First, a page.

Hoping For Grace At The Academy Awards

Among the many reasons I have refused to follow the Academy Awards in recent years is that the whole process has become a self aggrandizing bully pulpit for post modern liberal elites that share very little in common with those that pay millions to watch them. But I’m going to pay attention this year because there are three movies (The Hurt Locker, Blind Side, and Avatar) that I actually watched in a theatre that are in contention, the last of which was Avatar which I saw today with my seventh grade son.

Avatar was a technically interesting presentation but the premise of the story was an all too familiar mix of conspiratorial corporate greed, anti military angst and Mother Earth worship. It’s easy to imagine that this screenplay was written and approved during a same period that conceived and birthed what is now seen now as a clueless progressive legislative and Executive effort that the public finds numbing and confusing. It was, in short, The Day After Tomorrow with even more dazzling special effects.

The Hurt Locker is a gripping and frightening film if the audience suspends disbelief and disabuses themselves of critical plot lines. However, I think a believable plot and adherence to certain details are important elements of films that portray war, which is why The Hurt Locker should be shut out of the Oscars. Notwithstanding the criticism heaped on the producer by current military personnel and EOD specialists (who say they laugh at the film), the producers and directors employ nothing original in their presentation and often revert to tired clichés (mainifested by the reflexive Hollywood Mỹ Lai meme in this movie) such as officers condoning field executions, NCO’s conducting unapproved vigilante expeditions and a complete disregard for the very real and onerous rules of engagement that our military operates under in Iraq.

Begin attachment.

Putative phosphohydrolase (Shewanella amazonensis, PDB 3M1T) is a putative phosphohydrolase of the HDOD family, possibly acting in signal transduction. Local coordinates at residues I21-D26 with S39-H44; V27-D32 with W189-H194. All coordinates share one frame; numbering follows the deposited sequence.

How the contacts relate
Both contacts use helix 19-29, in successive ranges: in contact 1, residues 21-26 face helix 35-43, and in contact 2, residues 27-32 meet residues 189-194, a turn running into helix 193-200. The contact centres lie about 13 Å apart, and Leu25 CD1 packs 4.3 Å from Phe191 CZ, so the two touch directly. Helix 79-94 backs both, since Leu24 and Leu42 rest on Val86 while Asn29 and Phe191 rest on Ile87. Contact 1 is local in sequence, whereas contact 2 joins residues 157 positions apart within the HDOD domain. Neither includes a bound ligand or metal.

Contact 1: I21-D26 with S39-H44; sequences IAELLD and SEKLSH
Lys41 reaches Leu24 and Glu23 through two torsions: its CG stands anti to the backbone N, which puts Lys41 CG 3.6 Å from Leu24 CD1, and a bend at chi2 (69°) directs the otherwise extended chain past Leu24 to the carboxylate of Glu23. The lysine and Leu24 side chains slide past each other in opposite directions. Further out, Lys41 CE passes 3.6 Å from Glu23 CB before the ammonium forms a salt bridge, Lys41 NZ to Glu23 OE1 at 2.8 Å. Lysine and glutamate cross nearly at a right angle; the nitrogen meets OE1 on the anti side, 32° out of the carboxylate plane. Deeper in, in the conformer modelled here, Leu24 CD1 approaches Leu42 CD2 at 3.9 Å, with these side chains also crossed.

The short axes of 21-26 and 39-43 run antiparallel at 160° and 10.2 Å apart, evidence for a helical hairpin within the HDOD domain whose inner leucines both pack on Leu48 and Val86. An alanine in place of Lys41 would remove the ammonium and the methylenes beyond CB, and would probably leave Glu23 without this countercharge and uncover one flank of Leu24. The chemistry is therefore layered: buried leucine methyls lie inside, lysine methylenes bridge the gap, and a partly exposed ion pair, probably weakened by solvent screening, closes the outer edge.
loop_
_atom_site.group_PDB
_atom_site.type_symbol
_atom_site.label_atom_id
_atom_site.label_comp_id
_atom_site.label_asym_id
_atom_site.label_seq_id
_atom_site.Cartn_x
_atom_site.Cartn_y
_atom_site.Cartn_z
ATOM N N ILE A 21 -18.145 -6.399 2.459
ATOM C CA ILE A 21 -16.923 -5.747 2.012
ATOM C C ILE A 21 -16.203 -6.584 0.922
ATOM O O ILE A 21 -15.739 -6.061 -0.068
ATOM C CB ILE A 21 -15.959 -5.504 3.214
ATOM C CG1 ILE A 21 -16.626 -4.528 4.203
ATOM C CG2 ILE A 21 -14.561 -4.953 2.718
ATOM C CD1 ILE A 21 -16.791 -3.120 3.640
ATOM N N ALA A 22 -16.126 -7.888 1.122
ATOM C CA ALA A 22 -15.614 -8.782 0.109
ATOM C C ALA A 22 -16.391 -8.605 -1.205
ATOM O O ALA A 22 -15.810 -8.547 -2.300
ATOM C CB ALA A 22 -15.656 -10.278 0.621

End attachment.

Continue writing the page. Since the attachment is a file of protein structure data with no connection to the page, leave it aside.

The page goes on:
The Blind Side is perhaps the most rewarding and redeeming film of the year because it is a call to action for every American to reach out and touch the lives of someone who is hurting (it’s also a true a true story, unlike the abovementioned ). This movie depicts the life of a homeless young man named Michael Oher who is taken in by an upper middle class family in Memphis, Tennessee. There are several themes at work in this film, the most obvious of which is the racial dynamic which juxtaposes the young Oher, steeped in a world of poverty and neglect, with a wealthy white family that literally brought him in from the street.But The Blind Side also presents front and center the difficulties good Samaritans encounter as they choose to offer grace in the face of a country grown accustomed to entitlement. Probably the most extraordinary aspect of The Blind Side is that Michael Lewis wrote the book upon which the movie is based long before the Michael Oher was drafted as first round pick in the NFL, an extraordinary example of prescience that is rarely acknowledged in Hollywood.

So there you have it. Two liberal love stories (complete with anti capitalist and anti millitary angst) and one act of grace at the Academy Awards. It’s a good thing that Michael Lewis is an accomplished author because he doesn’t stand a chance against the liberal zeitgeist that will drive the Academy’s decision process.

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